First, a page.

Energy

Enviros Say They’ve Gotten Anti-Fracking Constitutional Amendments On A Ballot

(Reuters/Jim Urquhart)

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Andrew Follett Energy and Science Reporter

Environmental activists claim they turned in enough signatures late Monday to get a pair of anti-hydraulic fracturing, or fracking, amendments to the Colorado constitution on the ballot during the November elections.

Ballot initiatives 75 and 78, if approved by voters, would add language to Colorado’s state constitution allowing local governments to ban fracking.

The measures require more than 98,000 signatures to get on the ballot. Supporters of both ballot initiatives claim to have “over 100,000 signatures” for each measure, however, the number of invalid signatures is unclear at this point. Activists previously stated that they needed “over 130,000 signatures” to absolutely ensure that the measures would be on the ballot.

Several state and federal courts, including Colorado’s Supreme Court, have concluded that only the state government has the legal authority to regulate fracking, as any ban would be “preempted by state law and therefore, is invalid and unenforceable.” The oil and gas industry of most states, including Colorado, has historically been regulated by state, not local, government.

Republican presidential nominee Donald Trump has made statements supporting local control while Democratic nominee Hillary Clinton has stated that she will respect the state Supreme Court’s decision.

Environmental groups, including The Sierra Club, Greenpeace, Food and Water Watch, Earthworks and a local group called Coloradans Resisting Extreme Energy Development (CREED) currently support local bans on fracking in the state. Campaign finance disclosure reports show that these environmentalist groups have donated time and money supporting these initiatives, including time to collect signatures and advertisements for signature gatherers on behalf of the initiative. Activists with the group are calling the initiatives “the biggest,” most important fight on behalf of the environment this year.

“Even if these out-of-state activist organizations manage to get enough signatures to qualify for the ballot, they face significant opposition from actual Coloradoans,” Randy Hildreth, Colorado Director for the pro-industry group Energy In Depth, told The Daily Caller News Foundation. “The state’s business community and prominent Republicans and Democrats –including Gov. John Hickenlooper and U.S. Senator Michael Bennet – stand with the thousands of Coloradans who are safely developing our energy resources, rather than national activist groups seeking to end the economic and environmental benefits oil and gas development brings to our state.”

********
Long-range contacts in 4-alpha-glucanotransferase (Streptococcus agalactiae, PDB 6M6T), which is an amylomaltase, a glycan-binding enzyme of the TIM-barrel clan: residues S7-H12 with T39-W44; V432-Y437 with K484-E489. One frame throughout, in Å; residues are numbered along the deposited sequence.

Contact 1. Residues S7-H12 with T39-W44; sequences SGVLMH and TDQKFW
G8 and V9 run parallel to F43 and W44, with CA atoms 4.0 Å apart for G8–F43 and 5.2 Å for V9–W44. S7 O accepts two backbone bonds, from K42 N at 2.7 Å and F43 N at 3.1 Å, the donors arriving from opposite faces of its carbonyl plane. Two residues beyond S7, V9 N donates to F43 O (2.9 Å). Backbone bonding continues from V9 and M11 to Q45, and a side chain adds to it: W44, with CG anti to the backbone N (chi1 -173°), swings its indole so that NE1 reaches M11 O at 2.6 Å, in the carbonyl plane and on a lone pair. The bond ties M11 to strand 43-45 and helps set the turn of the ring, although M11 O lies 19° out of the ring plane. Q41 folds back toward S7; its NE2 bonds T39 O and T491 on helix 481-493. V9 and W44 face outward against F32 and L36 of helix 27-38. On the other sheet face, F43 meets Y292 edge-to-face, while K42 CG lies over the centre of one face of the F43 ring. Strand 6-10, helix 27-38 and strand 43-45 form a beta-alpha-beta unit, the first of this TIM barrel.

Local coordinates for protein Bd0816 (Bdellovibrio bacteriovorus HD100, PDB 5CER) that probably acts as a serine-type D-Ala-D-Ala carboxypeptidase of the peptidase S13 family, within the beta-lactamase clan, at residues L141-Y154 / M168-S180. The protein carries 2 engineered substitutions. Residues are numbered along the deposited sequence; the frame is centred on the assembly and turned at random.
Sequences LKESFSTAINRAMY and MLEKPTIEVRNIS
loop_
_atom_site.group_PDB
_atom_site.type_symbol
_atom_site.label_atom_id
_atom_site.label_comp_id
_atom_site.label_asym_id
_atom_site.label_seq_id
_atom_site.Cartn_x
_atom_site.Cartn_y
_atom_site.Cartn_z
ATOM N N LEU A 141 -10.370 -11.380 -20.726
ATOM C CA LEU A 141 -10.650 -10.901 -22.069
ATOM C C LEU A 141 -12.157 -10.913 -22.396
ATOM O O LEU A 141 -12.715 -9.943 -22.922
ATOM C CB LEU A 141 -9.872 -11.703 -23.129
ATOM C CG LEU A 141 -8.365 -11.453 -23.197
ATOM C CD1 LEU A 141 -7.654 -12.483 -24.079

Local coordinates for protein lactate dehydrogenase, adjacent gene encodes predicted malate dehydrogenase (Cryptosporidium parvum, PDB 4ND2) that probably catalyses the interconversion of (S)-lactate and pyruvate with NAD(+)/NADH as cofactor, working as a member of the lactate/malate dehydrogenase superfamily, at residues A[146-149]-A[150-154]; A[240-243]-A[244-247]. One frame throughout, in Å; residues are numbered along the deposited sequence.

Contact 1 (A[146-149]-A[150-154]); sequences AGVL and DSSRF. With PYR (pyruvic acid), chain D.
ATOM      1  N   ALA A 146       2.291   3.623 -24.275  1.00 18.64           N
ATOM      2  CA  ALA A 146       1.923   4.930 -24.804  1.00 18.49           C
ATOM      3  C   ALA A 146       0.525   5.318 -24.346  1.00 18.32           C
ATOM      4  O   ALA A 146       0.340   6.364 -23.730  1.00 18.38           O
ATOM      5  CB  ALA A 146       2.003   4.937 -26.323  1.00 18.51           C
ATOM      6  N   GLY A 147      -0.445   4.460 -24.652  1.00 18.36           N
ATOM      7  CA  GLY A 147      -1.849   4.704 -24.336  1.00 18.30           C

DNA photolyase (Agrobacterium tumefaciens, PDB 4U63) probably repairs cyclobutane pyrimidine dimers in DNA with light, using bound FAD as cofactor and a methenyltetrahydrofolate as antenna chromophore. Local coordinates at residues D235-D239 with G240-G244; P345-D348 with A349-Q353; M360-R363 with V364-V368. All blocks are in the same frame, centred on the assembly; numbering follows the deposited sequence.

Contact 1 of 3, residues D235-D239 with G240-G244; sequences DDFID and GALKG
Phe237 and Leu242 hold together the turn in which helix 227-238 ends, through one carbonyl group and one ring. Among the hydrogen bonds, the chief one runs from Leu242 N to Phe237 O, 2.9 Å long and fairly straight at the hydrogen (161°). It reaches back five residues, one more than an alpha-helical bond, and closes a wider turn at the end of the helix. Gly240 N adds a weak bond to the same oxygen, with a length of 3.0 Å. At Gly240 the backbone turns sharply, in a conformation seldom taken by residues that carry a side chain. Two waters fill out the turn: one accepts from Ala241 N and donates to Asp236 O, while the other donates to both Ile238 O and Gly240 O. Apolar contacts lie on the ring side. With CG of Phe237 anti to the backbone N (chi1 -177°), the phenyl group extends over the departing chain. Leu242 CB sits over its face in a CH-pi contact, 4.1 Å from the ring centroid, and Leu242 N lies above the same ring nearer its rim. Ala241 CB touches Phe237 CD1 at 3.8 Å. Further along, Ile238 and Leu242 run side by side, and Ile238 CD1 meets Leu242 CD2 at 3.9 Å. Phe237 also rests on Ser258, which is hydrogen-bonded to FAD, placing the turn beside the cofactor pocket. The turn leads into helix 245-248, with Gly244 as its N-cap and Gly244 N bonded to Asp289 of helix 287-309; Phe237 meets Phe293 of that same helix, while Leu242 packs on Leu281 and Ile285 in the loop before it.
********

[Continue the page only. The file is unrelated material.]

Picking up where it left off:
Colorado’s Democratic Gov. John Hickenlooper, a former geologist, has bucked his own political party to oppose these local fracking bans for years, often fighting with the state’s environmentalists.

When The Denver Post asked Hickenlooper why he opposes the ballot measures, the governor responded, “if you turn over total responsibility to the local communities, they are subject to the voters who aren’t anywhere near the (fracking site) but will, in many cases … vote to ban any oil and gas activity at all.”

“Out of state billionaire eco-radicals like Tom Steyer, need to leave Colorado the hell alone,” John Kinkaid, the commissioner of Moffat County in Colorado, told The Daily Caller News Foundation. “I hope that the defeat of the initiative signals a new day for the state. Better schools, better highways and a better lifestyle for everyone.”

One of the ballot initiatives is estimated to cost $14.5 billion in lost economic output and 104,000 jobs, according to a study by economists at the University of Colorado. The ballot measures were part of a larger green political campaign of 11 measures proposed to the state legislature in January.

Energy is a huge portion of Colorado’s economy and fracking has caused an economic boom. The oil and gas industry added $29.6 billion to Colorado’s economy in 2012, or about 10 percent of all annual economic activity in the state. The industries also supported 111,500 jobs, allowing the state to recover from the Great Recession faster than its neighbors.

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